Sometimes, we humans can’t get all the nutrients we need from our diet – and we need a little help to reach the recommended daily amounts.

I take an effervescent vitamin supplement every morning, for example, to boost my immune system. Adding fertilizer/lawn food to the desirable plants in my garden is a similar practice.

The “Big Three”

Synthetic fertilizers contain a combination of nitrogen (N), phosphorus (P), and potassium (K). The latter is often abbreviated to “potash.”

Nitrogen is used to promote healthy green leaves – boosting the production of chlorophyll, and is essential for growth.

Phosphorus promotes a strong and healthy root system, as well as helping to produce blooms, fruits, vegetables, and seeds.

Potassium is required for stress tolerance, and to help keep disease and pests at bay. Think of it as a general supplement for overall plant health.

Top-tip – you can easily remember the benefits of the “big three” using this simple trick. Nitrogen helps plants grow up, phosphorus helps them grow down, and potassium helps them all around.

Organic fertilizers are more useful for providing the micronutrients that plants need – something that synthetic fertilizers aren’t particularly useful for.

hand on green grass

And while small amounts of macro and micronutrients are all found naturally in the soil and air around grass and plants, think of fertilizers as a helping leg up.

But how do you what the soil needs in the first place? What’s the best ratio of NPK numbers to use?

That’s quite straightforward, as you can conduct a simple soil test, which will tell you exactly where your soil has a deficit, and could do with some help.

I highly recommend doing this before you start throwing anything down, as what works for my soil might not work for yours – particularly when living in different parts of the country/world.

Don’t just head to the local big-box store and pick up the first “lawn food” you find. Make sure you’re getting the ratios right, and your lawn will benefit as a result.

Fertilizer/Lawn Food Fillers

You might be wondering what else is in these fertilizers, considering the percentage amounts of the NPK numbers don’t add up to 100.

The rest of the product contains “fillers,” which are inactive ingredients that are used to dilute the nutrients.

They’re not there to make up the numbers – fillers help prevent nutrients from “burning” the plant life, as you can have too much of a good thing.

They also help the soils and plants absorb the nutrients, and prevent the fertilizer from drying out. Typical fillers include sawdust, clean dirt, peat moss, and ground corn cobs.

For more information, you can check out the video below, which explains how fertilizers help plants grow.

And before we finish up with some frequently asked questions, here’s an article you don’t want to miss: Our complete, month-by-month lawn care calendar.

It has everything you need to know and do throughout the year for the best chance of a beautiful lawn – so don’t miss it!

weed killer being used on grass


Should I use liquid or granular fertilizer?

Easily one of the most common questions we get asked here at YardThyme – which is better – granular or liquid fertilizer?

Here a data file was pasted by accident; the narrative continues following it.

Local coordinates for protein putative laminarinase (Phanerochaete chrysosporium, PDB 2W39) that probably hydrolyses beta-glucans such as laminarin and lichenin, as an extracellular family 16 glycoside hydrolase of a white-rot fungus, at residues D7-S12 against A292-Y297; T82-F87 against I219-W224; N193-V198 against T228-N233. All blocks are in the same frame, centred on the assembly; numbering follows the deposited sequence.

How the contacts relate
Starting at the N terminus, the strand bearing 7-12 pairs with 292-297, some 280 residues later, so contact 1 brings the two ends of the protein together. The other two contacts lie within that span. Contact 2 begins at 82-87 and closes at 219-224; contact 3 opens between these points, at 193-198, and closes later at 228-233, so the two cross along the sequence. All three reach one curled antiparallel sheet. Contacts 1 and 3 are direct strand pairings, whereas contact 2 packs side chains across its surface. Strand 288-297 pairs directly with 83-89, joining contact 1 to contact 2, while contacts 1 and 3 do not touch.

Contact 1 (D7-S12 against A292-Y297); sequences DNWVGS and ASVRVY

It really depends on a number of factors, but a rule-of-thumb I like to remember is to use liquid for fast results, and granular for a slow-release formula.

Of course, it’s not always that black and white, and you can follow the link above for a full, in-depth article on the subject.

Does Fertilizer kill weeds?

It depends on the type of fertilizer – but to keep things simple, most fertilizers are designed to feed all plants – which includes undesirables like the six most common weeds you find in your lawn.

If you’re using a weed and feed product, however, it might be able to control weed growth with the inclusion of a pre-emergent herbicide mixed in with the fertilizer.

This article on fertilizers and weeds will tell you everything you need to know.

Should I use lawn food?

Yes. Next question.

Joking aside, you don’t need to use lawn food. Our lawns will be fine without – they just won’t ever reach their full potential without a bit of help.

But next time you’re driving around your neighborhood in the summer, make a note when you see a lush, thick, carpet of grass with a vibrant, deep green hue.

That’s the work of a fertilizer – among other lawn care practices.

If you’re serious about lawn care, then you need to be using a good quality fertilizer at least twice a year. And make sure you’ve got all these essential lawn care tools in your shed while you’re at it.

However, all that said, if you’re set against using any such formulas on your lawn, you can go the organic route.

Start a kitchen compost bin, with a compost tumbler outside – and you can create a super-charged topdressing that will benefit anything green in your garden.

Does fertilizer kill worms?

Earthworms are the gardener’s friend, and using lawn foods/fertilizer should be a concern for every gardener when it comes to protecting helpful species.

But fear not, for they should be fine with an application of most fertilizers – but you can check this article on worms and fertilizers for more info.

Does fertilizer go bad?

It’s a great question – as many gardeners have products sitting on the shelves in their sheds for several seasons.

And you can go here to find out if those fertilizers have a shelf life, including how long they last, when you should be using them, and if you can salvage that product that’s been stashed for X years.


I hope this article has cleared up any confusion about lawn food vs fertilizer, as they are actually one and the same thing!

It’s easy when you know, right?!

Let us know your thoughts in the comments, and/or if you have any fertilizing tips, tricks, and advice you’d like to share with your fellow green thumbs.

Stay safe out there, and happy gardening!

Andy Gibson

My name's Gibson. Andy Gibson. I like to think of myself as the Bond of the backyard, that is if yard work ever became sexy. I write about everything about indoor and outdoor gardening and the dread-it-but-still-need-to-do-it chores around the yard, like cleaning out the gutter guards.